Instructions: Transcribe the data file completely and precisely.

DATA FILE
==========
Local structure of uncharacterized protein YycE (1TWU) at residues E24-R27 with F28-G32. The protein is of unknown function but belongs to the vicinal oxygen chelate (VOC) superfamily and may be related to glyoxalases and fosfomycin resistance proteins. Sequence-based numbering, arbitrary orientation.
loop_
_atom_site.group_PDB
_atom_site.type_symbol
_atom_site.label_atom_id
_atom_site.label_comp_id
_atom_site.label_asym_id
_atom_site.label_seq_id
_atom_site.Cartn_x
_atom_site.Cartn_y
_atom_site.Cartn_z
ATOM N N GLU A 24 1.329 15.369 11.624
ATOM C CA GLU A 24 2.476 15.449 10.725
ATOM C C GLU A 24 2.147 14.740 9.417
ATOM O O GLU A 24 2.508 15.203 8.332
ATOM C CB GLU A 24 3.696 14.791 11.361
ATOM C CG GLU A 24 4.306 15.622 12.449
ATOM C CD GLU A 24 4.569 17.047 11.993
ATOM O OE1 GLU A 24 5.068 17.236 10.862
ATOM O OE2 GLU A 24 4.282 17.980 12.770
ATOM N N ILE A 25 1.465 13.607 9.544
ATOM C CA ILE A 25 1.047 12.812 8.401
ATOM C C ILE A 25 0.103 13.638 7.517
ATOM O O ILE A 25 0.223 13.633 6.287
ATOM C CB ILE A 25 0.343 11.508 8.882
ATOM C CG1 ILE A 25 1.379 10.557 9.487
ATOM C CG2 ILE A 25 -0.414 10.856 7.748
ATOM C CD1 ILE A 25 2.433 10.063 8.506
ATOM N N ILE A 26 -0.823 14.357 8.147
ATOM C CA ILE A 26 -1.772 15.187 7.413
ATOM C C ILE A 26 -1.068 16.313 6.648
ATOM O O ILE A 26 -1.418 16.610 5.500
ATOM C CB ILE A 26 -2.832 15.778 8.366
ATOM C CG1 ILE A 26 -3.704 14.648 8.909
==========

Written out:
Local structure of uncharacterized protein YycE (1TWU) at residues E24-R27 with F28-G32. The protein is of unknown function but belongs to the vicinal oxygen chelate (VOC) superfamily and may be related to glyoxalases and fosfomycin resistance proteins. Sequence-based numbering, arbitrary orientation.
loop_
_atom_site.group_PDB
_atom_site.type_symbol
_atom_site.label_atom_id
_atom_site.label_comp_id
_atom_site.label_asym_id
_atom_site.label_seq_id
_atom_site.Cartn_x
_atom_site.Cartn_y
_atom_site.Cartn_z
ATOM N N GLU A 24 1.329 15.369 11.624
ATOM C CA GLU A 24 2.476 15.449 10.725
ATOM C C GLU A 24 2.147 14.740 9.417
ATOM O O GLU A 24 2.508 15.203 8.332
ATOM C CB GLU A 24 3.696 14.791 11.361
ATOM C CG GLU A 24 4.306 15.622 12.449
ATOM C CD GLU A 24 4.569 17.047 11.993
ATOM O OE1 GLU A 24 5.068 17.236 10.862
ATOM O OE2 GLU A 24 4.282 17.980 12.770
ATOM N N ILE A 25 1.465 13.607 9.544
ATOM C CA ILE A 25 1.047 12.812 8.401
ATOM C C ILE A 25 0.103 13.638 7.517
ATOM O O ILE A 25 0.223 13.633 6.287
ATOM C CB ILE A 25 0.343 11.508 8.882
ATOM C CG1 ILE A 25 1.379 10.557 9.487
ATOM C CG2 ILE A 25 -0.414 10.856 7.748
ATOM C CD1 ILE A 25 2.433 10.063 8.506
ATOM N N ILE A 26 -0.823 14.357 8.147
ATOM C CA ILE A 26 -1.772 15.187 7.413
ATOM C C ILE A 26 -1.068 16.313 6.648
ATOM O O ILE A 26 -1.418 16.610 5.500
ATOM C CB ILE A 26 -2.832 15.778 8.366
ATOM C CG1 ILE A 26 -3.704 14.648 8.909